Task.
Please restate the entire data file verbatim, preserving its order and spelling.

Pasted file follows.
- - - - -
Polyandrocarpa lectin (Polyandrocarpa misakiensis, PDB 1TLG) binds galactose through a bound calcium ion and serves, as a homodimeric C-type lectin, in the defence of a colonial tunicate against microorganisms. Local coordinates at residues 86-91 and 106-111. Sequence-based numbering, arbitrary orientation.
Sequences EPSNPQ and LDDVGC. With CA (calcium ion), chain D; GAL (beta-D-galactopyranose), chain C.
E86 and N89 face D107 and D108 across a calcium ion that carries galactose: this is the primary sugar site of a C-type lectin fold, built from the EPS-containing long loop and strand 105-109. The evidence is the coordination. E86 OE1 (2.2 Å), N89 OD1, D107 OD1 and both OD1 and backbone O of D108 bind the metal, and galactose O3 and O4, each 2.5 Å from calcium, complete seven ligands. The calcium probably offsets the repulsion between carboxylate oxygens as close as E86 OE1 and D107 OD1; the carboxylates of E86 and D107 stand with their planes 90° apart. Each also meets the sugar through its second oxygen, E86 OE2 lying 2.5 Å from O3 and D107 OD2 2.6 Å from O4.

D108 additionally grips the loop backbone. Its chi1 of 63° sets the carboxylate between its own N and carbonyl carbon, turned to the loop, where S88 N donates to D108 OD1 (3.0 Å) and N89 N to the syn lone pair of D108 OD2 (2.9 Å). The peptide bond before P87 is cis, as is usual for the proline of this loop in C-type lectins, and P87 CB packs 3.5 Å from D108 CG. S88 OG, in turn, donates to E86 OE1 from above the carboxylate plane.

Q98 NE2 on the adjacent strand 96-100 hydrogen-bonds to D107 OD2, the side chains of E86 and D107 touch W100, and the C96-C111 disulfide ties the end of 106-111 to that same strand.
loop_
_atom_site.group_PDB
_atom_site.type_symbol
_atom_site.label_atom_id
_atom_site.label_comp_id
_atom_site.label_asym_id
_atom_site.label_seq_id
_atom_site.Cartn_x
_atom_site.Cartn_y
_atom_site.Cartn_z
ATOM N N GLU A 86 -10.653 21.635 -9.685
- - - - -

Polyandrocarpa lectin (Polyandrocarpa misakiensis, PDB 1TLG) binds galactose through a bound calcium ion and serves, as a homodimeric C-type lectin, in the defence of a colonial tunicate against microorganisms. Local coordinates at residues 86-91 and 106-111. Sequence-based numbering, arbitrary orientation.
Sequences EPSNPQ and LDDVGC. With CA (calcium ion), chain D; GAL (beta-D-galactopyranose), chain C.
E86 and N89 face D107 and D108 across a calcium ion that carries galactose: this is the primary sugar site of a C-type lectin fold, built from the EPS-containing long loop and strand 105-109. The evidence is the coordination. E86 OE1 (2.2 Å), N89 OD1, D107 OD1 and both OD1 and backbone O of D108 bind the metal, and galactose O3 and O4, each 2.5 Å from calcium, complete seven ligands. The calcium probably offsets the repulsion between carboxylate oxygens as close as E86 OE1 and D107 OD1; the carboxylates of E86 and D107 stand with their planes 90° apart. Each also meets the sugar through its second oxygen, E86 OE2 lying 2.5 Å from O3 and D107 OD2 2.6 Å from O4.

D108 additionally grips the loop backbone. Its chi1 of 63° sets the carboxylate between its own N and carbonyl carbon, turned to the loop, where S88 N donates to D108 OD1 (3.0 Å) and N89 N to the syn lone pair of D108 OD2 (2.9 Å). The peptide bond before P87 is cis, as is usual for the proline of this loop in C-type lectins, and P87 CB packs 3.5 Å from D108 CG. S88 OG, in turn, donates to E86 OE1 from above the carboxylate plane.

Q98 NE2 on the adjacent strand 96-100 hydrogen-bonds to D107 OD2, the side chains of E86 and D107 touch W100, and the C96-C111 disulfide ties the end of 106-111 to that same strand.
loop_
_atom_site.group_PDB
_atom_site.type_symbol
_atom_site.label_atom_id
_atom_site.label_comp_id
_atom_site.label_asym_id
_atom_site.label_seq_id
_atom_site.Cartn_x
_atom_site.Cartn_y
_atom_site.Cartn_z
ATOM N N GLU A 86 -10.653 21.635 -9.685